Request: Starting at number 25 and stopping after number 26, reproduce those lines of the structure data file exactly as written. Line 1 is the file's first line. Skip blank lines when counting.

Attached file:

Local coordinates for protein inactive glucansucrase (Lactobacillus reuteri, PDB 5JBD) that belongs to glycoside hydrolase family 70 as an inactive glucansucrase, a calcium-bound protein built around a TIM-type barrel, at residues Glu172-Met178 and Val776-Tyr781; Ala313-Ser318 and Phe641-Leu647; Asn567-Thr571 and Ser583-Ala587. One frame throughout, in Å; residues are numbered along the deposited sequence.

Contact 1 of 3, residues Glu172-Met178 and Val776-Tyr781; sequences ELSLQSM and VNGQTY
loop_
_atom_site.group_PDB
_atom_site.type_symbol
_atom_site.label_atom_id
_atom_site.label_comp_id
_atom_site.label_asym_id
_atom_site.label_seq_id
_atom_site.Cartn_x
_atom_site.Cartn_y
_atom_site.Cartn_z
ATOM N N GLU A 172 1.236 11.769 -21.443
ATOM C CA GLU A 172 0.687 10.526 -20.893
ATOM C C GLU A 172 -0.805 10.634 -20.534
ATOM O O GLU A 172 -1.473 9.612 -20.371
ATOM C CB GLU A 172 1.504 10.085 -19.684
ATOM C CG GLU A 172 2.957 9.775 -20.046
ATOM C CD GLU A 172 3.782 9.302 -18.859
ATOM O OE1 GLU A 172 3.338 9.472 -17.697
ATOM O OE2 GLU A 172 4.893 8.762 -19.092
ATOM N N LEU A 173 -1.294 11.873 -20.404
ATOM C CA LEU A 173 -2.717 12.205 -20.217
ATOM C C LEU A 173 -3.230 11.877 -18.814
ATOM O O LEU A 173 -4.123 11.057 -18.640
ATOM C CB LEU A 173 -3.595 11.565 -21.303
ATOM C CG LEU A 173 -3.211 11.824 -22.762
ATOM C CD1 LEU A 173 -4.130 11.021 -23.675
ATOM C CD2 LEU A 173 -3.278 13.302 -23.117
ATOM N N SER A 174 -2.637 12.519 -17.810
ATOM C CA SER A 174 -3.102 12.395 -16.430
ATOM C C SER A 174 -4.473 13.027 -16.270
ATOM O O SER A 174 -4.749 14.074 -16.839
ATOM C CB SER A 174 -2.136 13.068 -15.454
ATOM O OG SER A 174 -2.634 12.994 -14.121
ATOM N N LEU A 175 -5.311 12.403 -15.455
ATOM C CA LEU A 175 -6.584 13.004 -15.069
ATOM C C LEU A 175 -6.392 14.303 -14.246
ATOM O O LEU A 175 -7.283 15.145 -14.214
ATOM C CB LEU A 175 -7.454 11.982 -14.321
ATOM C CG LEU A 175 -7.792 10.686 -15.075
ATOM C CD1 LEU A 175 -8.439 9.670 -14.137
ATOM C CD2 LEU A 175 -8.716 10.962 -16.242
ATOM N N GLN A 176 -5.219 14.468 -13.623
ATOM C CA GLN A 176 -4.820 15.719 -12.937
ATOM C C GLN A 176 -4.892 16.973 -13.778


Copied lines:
ATOM O O LEU A 173 -4.123 11.057 -18.640
ATOM C CB LEU A 173 -3.595 11.565 -21.303